Fireplace surrounds can be an essential part of any fireplace, whether it’s traditional open fireplaces, gas fireplaces or wood burning stoves.
Fireplace surrounds help to make a fireplace into more a feature and a focal point for a home, as well as providing a shelf space above the fireplace to allow you to decorate it with personal items.
There are surrounds for our own open fireplaces and wood stoves, and through renovating our home we’ve also removed a surround when taking out an old gas fireplace.
We’ve therefore put together this complete guide to fireplace surrounds to explain and show:
- What a fireplace surround is, what it does and whether one is needed.
- Whether fireplace surrounds are hollow and how they are attached.
- What materials fireplace surrounds are typically made from.
What Are Fireplace Surrounds?
A fireplace surround is the object that sticks out from the outer wall of a fireplace into the room and surrounds the fireplace opening. A fireplace surround is usually made up of the sides and mantel but may or may not include the base of the fireplace, known as the hearth.
A fireplace surround is usually thought of as the components that protrude from the wall of your home away from the fireplace firebox opening.
In many cases a fireplace surround can come as one unit and can be made up of the following components:
- And sometimes the hearth.
The mantel consists of the top part of the fireplace surround that is commonly found to be flat on top so that ornaments and other decorations can be placed. A mantel can also be commonly bought as a standalone component to create a ‘floating mantelpiece’ look.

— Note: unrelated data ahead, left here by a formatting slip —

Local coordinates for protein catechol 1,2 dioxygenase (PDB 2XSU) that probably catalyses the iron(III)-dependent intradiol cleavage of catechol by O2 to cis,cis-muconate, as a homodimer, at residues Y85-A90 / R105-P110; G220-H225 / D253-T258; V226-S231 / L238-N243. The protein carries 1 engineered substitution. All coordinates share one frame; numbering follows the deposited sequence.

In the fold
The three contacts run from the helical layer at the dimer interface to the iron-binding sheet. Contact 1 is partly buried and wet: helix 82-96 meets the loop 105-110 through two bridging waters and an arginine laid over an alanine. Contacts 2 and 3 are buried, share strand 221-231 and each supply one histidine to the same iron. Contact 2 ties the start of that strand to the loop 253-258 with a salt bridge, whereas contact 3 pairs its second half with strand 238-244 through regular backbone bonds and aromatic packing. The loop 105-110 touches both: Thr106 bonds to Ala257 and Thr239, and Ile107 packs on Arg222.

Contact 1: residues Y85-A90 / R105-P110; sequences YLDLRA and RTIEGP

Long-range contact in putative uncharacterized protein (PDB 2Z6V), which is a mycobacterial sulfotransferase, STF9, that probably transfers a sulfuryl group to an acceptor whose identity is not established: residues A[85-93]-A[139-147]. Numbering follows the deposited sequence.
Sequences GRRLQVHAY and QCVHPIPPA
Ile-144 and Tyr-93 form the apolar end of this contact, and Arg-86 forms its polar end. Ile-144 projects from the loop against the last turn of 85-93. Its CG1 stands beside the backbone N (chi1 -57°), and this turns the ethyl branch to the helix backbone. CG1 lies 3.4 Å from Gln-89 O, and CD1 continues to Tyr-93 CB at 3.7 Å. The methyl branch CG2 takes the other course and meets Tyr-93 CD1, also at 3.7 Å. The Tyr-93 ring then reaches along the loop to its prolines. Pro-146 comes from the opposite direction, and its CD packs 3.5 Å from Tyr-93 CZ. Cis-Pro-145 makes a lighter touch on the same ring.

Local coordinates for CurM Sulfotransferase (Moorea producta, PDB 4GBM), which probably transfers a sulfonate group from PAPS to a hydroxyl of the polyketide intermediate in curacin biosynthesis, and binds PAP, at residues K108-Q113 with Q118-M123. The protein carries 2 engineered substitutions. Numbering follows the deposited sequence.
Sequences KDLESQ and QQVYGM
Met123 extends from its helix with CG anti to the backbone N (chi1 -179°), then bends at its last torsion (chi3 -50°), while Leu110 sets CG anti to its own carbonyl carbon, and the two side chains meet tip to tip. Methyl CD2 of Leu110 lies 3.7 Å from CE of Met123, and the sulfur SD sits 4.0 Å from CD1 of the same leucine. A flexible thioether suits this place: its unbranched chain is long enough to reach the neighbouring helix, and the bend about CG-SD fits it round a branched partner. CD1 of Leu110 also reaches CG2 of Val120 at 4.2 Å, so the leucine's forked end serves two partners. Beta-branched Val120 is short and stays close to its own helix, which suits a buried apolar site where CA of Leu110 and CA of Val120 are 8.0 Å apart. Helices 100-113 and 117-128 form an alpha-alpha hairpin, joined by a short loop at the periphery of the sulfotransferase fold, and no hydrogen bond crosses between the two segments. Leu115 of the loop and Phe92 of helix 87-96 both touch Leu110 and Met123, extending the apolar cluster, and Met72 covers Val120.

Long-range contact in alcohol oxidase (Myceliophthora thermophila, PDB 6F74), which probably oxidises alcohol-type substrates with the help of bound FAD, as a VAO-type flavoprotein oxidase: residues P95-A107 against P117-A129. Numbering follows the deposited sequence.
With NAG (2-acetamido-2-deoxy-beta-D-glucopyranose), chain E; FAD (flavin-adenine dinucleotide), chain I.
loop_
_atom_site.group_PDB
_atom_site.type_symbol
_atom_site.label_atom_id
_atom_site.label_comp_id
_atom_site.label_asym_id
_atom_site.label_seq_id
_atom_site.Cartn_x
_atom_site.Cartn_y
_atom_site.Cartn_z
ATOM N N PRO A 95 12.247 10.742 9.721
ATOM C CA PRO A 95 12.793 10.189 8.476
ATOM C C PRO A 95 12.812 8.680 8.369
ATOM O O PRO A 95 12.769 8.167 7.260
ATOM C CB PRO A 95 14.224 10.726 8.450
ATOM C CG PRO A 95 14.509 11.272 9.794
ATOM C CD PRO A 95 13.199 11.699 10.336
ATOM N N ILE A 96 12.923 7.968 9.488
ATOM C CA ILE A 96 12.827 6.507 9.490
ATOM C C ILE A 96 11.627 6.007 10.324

You can read more about standalone floating mantel shelves in another one of our articles here.
The sides of a surround, also referred to as the legs, provide support for the mantel above and also helps create a barrier between the fireplace and the room.
The hearth is flat area at the base of a fireplace on which the fire is built and other objects can be placed such as a fireplace screen. A hearth sticks out into the room to provide protection for the floor against hot embers. Some fireplace surrounds will have a hearth as part of the unit.
The images below show the surrounds for our own open fireplace and old gas fireplace.
As the size of fireplace openings are never quite the same between homes, fireplace surrounds come in a range of shapes and sizes to suit.
Surrounds also come in a range of designs, materials and patterns so that you can find one that fits in with the décor of your home. Designs range from antique to contemporary, while materials can include wood, stone and concrete.
What Does A Fireplace Surround Do?
The purpose of a fireplace surround is to:
- Be a stylish and attractive component of a fireplace that helps to make a fireplace a focal point for a room.
- Provide a barrier between an open fireplace and the room so that fires can be more safely contained within the firebox and help keep hot embers away from any combustible materials within the room.